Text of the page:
Webbert said he took extra lengths in the amended complaint to explain why he feels federal court is the proper venue to settle Eves’ dispute with the governor. The case involves different branches of government and would affect more people than other civil disputes involving just a few individuals, he said.

“This case transcends Mark Eves. It really is an important case for all of Maine,” Webbert said.

The lawsuit accuses LePage of using taxpayer money and the power of the governor’s office to prevent Eves’ hiring as president of Good Will-Hinckley, which operates a charter school partly funded by the state.

Eves claims the board of directors at Good Will-Hinckley voted on June 24 to rescind a job offer to Eves only after LePage threatened to eliminate $530,000 in state funding for the school.

The amended complaint quotes LePage’s statements to a reporter on June 29, when asked whether he “threatened to withhold money” from Good-Will Hinckley for hiring Eves.

“Yeah, I did! If I could, I would! Absolutely. Why wouldn’t I? Tell me why I wouldn’t take the taxpayer money, to prevent somebody to go into a school and destroy it. Because his heart’s not into doing the right thing for Maine people,” the lawsuit quotes LePage’s response to the reporter.

It also quotes the governor’s statements during a radio interview on July 30, the same day Eves initially filed the lawsuit, when LePage answered a question about why he intervened in the charter school’s hiring of Eves.

“I’ll tell you what my mindset was. This guy is a plant by the unions to destroy charter schools. … I believe that’s what his motive is. … That man had no heart,” the lawsuit quotes LePage as saying. “It is just like one time I stepped in when a domestic violence, when a man was beating his wife. Should I have stepped in? Legally, no. But I did. And I’m not embarrassed about doing it.”

In the short term, the prospect of impeachment proceedings will run parallel to the court case. Four Maine lawmakers have asked Attorney General Janet Mills to authorize a criminal investigation into the governor’s actions. Mills, who could have initiated such an inquiry when the controversy first surfaced in June, is unlikely to do so. The same lawmakers also are discussing impeachment. While a trial in the House of Representatives is a real possibility, a conviction in the Republican controlled Senate appears highly unlikely.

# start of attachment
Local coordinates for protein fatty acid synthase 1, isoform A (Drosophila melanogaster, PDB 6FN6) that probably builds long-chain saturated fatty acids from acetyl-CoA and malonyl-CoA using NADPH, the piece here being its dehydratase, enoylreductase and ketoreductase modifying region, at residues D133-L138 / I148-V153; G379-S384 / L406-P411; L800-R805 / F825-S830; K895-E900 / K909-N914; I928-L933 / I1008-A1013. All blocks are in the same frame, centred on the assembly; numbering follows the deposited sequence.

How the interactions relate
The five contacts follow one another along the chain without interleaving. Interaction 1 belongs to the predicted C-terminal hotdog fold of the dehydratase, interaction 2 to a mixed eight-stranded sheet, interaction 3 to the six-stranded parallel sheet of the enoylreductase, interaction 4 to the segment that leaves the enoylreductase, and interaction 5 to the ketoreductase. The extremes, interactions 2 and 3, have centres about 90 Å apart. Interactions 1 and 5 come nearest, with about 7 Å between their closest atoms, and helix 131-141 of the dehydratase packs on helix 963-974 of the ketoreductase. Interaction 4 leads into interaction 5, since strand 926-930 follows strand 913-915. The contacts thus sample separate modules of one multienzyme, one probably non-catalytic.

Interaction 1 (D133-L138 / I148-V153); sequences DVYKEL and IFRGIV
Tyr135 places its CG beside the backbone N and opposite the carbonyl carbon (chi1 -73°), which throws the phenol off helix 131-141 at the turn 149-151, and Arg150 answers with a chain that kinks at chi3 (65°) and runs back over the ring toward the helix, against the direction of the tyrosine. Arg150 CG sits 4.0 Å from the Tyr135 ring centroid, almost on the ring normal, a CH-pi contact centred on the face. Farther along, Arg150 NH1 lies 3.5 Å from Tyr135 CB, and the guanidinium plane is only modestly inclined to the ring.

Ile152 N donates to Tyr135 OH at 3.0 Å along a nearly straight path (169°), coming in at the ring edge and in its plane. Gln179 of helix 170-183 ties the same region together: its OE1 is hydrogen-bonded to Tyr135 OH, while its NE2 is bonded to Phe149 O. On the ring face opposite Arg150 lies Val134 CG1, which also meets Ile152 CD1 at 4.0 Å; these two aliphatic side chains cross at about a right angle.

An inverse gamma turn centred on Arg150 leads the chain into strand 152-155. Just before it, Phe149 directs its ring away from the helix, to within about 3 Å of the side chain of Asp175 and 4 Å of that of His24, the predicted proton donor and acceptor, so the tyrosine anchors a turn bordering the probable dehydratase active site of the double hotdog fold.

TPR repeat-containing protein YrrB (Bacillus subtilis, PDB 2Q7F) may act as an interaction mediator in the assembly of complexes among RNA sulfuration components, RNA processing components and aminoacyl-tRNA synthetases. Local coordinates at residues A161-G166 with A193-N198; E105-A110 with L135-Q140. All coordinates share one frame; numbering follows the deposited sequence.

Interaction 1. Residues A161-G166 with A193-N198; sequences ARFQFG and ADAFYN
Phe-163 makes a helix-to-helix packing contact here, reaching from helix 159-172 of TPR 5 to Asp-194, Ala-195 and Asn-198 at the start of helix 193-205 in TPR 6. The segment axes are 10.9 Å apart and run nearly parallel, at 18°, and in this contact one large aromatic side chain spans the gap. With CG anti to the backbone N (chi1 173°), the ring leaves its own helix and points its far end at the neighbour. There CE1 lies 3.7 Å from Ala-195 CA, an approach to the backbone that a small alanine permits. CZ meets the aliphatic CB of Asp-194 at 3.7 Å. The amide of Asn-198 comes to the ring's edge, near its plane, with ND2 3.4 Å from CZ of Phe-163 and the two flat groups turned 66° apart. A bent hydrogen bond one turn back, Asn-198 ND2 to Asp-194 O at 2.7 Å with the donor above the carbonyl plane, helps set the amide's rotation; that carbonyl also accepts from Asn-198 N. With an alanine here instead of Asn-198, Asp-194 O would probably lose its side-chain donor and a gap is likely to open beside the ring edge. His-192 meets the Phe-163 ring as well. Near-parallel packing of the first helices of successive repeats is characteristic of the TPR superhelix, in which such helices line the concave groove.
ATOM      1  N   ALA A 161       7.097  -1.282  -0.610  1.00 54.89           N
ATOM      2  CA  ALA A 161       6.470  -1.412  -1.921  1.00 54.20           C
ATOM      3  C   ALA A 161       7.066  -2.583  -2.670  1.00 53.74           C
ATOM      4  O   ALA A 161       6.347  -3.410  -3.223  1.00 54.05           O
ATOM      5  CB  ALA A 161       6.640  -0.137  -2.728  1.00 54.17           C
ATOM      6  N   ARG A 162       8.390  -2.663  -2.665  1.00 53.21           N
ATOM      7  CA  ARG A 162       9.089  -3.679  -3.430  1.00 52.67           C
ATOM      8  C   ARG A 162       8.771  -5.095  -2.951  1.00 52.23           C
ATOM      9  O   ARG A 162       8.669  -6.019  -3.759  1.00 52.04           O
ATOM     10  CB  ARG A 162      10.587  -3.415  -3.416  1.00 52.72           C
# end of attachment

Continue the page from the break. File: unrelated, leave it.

Nationally, there have been 17 impeachment proceedings against governors and eight convictions, according to the Council of State Governments. No Maine governor has ever been impeached.

A prolonged civil case that drags on through the remainder of LePage’s second term has the potential to affect him in a number of ways. The governor’s efforts to advance his policies already are hampered by his estrangement from the Legislature even though his own party controls the Senate. LePage has arguably given up working with the current Legislature, opting instead to tinker with the government machinery through executive power and rulemaking. Such changes can be significant, as the governor’s changes to the state’s welfare system have shown. However, his role in the passage of laws – significantly less reversible than rules or executive orders – has largely stalled since the completion of his first two years in office.

Staff Writer Steve Mistler contributed to this report.